Wednesday, June 21, 2017

Is the New Testament Too Controversial for Christian Schools?

As the culture moves left of left, there’s nary room for Christianity even in Christian schools these days. Seriously, would Jesus even be able to get a visitor's pass in school?

CBCNews recently reported controversy at a Christian school southeast of Edmonton because some people want to censor parts of the Bible. Not to add fuel to the fire, but since it’s burning over in Canada, I suspect the smoke is going to reach the United States soon enough.
Several Bible verses were planned to be included in a handbook for students at the Cornerstone Christian Academy in Kingman, Alberta. But some trustees from the school district deemed the verses contrary to their human rights legislation. It’s complicated because the Christian school has formed a partnership with the public school district although the goal of diversity is supposed to allow them to keep their identity.
It was reported that Deanna Margel, board chairwoman of the Cornerstone Christian Academy Society, fears the district board will limit what Bible verses the school can teach.
This is a good time to interrupt this story for an important lesson. Whenever religion is mentioned in public life or government today and people cry, "Separation of Church and State!" tell them to learn their history.  Those words don’t appear in the e U.S. Constitution or even in the first amendment. The first amendment reads... "Congress shall make no law respecting an establishment of religion, or prohibiting the free exercise thereof..."   
 The statement about a wall of separation was about government staying out of religion or prohibiting the free exercise thereof…”in a letter on January 1, 1802, by Thomas Jefferson to a church (the Danbury Baptist Association of Connecticut).
That’s just the US.  In Canada, however, freedom of religion is a constitutionally protected right. The Fundamental Freedoms section of the Canadian Charter of Rights and Freedoms allows believers the freedom to assemble and worship without limitation or interference. But agendas trample over rights when hurt feelings or spiritual challenges are involved.
Getting back to Margel, she said that after six weeks of talks, the school had agreed to drop the verses from the handbook. That didn’t seem right to her so she is the one who alerted parents about this plan.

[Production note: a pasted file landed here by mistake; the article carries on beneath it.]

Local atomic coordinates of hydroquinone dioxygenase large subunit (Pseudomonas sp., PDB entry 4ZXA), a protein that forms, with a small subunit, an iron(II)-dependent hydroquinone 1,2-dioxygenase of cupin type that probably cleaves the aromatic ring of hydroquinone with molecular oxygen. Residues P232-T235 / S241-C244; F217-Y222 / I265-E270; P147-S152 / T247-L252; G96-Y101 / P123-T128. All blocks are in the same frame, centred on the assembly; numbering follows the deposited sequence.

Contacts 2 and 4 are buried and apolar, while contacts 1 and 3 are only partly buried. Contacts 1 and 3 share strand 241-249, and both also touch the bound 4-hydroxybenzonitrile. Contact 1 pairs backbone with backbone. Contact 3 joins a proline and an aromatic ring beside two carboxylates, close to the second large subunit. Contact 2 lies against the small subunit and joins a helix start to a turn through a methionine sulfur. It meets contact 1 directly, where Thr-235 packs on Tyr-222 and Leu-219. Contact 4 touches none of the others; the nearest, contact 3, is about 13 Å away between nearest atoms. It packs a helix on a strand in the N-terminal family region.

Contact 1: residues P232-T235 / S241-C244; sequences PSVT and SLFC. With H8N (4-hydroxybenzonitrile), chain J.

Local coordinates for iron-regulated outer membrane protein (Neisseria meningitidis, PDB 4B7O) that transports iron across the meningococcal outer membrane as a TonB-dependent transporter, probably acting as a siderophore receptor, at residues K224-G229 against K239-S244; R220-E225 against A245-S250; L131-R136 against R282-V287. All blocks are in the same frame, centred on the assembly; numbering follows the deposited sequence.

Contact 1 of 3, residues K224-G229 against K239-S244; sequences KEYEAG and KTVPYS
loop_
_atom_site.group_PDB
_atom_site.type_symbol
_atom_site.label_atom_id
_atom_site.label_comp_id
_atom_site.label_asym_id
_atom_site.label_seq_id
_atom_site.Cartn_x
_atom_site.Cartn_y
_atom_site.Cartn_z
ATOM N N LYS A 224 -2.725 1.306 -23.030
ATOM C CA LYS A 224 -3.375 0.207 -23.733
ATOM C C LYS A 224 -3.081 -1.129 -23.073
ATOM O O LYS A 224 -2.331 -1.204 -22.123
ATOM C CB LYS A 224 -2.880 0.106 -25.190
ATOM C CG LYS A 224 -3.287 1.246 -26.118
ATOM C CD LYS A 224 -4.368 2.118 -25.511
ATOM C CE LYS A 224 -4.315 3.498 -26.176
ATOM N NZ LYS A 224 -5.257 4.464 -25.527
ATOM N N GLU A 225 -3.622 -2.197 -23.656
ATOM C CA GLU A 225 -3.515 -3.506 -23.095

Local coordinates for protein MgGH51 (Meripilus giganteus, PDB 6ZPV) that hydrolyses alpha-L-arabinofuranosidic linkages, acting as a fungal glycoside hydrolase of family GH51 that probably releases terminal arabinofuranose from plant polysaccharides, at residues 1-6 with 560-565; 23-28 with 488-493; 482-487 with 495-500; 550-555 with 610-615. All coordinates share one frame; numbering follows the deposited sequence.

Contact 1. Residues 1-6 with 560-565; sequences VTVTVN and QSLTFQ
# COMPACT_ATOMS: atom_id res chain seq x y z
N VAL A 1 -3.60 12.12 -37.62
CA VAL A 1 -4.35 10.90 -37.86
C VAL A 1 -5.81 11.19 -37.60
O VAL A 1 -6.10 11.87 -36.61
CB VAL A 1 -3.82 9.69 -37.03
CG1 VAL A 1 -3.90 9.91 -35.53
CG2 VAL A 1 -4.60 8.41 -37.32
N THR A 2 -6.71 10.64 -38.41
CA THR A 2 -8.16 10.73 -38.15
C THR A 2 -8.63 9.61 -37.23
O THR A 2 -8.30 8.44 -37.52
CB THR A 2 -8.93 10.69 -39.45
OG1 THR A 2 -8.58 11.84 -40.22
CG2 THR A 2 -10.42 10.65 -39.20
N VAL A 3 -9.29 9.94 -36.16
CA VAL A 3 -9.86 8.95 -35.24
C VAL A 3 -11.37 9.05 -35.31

The verses were to be part of a Scriptural footnote in the school's updated statement of faith. One reference, from 1 Corinthians, suggests that neither "fornicators, nor idolaters, nor adulterers, nor effeminate ... shall inherit the kingdom of God." Another verse from Galatians refers to adultery, fornication, uncleanness and lasciviousness.
Now it all makes sense, right?  But “diversity” is a goal in Canadian education.
The Justice Centre for Constitutional Freedoms, an organization that works to protect free speech, is helping the school. President John Carpay said, "When the board starts to try to dictate that Scriptures that some people might find offensive cannot be taught in the classroom, that's going completely contrary to the goal of diversity, which is to have schools that are actually different from each other.”
Now the relationship between that school and the board is up in the air. "There shouldn't be restrictions on what's considered offensive," said Margel. "That's a violation of freedom of expression and freedom of speech."
At last Thursday's meeting, the board was planning to update the public that the academy had agreed to refrain from using the Scripture. Instead, public school board chair Laurie Skori complained that the situation had become public.
"We are now at the center of a firestorm as a result of information distributed without our knowledge, by the Cornerstone Christian School Society board and their partner in this process, the Justice Centre for Constitutional Freedoms," she said.
“The Cornerstone society has compromised our reputation, risked our safety and broken our trust," Skori told the media.
Hate mail and outrage are flowing from both sides.  No school enjoys that.   It would be wrong to use Scripture to bully or promote hatred, but it's also wrong to ban the hard teachings that are inconvenient.  
Another meeting is planned for the end of the month.  And what are you guessing will be the outcome of all this?  Stay tuned.

For more inspiration check out Patti's latest bookHoly Hacks: Everyday Ways to Live Your Faith & Get to HeavenOther books include:  Big Hearted: Inspiring Stories from Everyday Families and the best-selling Amazing Grace Series.
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